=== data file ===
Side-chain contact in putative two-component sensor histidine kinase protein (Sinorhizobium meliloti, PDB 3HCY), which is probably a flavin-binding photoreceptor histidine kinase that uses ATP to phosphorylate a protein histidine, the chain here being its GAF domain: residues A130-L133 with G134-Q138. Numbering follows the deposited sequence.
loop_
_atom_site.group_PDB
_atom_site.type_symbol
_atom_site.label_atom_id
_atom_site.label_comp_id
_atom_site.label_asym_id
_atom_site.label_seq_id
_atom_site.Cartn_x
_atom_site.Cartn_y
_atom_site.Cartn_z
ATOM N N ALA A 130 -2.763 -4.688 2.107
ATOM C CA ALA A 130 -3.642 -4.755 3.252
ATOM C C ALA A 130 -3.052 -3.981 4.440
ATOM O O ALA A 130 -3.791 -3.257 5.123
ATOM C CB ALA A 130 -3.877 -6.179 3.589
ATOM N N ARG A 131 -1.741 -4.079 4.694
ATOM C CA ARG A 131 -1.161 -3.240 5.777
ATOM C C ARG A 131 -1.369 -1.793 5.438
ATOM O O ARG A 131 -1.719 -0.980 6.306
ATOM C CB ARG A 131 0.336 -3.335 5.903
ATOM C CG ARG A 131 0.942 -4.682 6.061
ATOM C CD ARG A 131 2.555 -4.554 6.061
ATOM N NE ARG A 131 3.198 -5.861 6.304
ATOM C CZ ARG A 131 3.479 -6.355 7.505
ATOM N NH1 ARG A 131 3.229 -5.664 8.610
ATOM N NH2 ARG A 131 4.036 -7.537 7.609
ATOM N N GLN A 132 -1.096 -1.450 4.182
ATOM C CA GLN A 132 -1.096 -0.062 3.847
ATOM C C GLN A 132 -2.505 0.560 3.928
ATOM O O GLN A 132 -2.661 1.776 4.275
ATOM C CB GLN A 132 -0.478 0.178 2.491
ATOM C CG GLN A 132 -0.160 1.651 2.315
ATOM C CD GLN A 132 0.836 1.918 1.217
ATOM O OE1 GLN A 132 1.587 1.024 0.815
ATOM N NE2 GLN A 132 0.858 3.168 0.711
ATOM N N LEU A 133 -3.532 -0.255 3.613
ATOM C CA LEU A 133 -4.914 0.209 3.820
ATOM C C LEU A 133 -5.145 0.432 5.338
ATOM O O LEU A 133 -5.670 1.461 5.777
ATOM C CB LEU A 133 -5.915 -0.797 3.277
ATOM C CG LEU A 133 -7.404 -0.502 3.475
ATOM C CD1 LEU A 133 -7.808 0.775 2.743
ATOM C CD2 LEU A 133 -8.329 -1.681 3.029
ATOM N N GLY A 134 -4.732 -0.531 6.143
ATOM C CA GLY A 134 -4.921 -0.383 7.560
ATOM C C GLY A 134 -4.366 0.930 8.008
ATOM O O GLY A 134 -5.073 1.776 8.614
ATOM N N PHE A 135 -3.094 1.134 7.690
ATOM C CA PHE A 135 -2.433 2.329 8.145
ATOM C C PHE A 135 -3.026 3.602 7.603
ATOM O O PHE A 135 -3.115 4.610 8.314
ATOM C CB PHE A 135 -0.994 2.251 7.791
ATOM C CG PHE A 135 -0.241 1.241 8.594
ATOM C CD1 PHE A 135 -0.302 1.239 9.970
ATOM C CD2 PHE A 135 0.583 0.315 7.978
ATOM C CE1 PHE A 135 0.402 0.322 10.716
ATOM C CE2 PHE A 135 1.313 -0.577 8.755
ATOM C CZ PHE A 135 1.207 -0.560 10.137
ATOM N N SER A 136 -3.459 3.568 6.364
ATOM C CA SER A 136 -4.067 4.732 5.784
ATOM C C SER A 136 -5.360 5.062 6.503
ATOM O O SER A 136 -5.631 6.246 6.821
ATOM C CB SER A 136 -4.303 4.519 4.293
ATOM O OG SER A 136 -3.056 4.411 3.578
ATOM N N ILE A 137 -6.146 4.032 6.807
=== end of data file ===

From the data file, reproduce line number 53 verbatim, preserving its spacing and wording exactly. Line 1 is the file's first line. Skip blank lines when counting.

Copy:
ATOM C CB PHE A 135 -0.994 2.251 7.791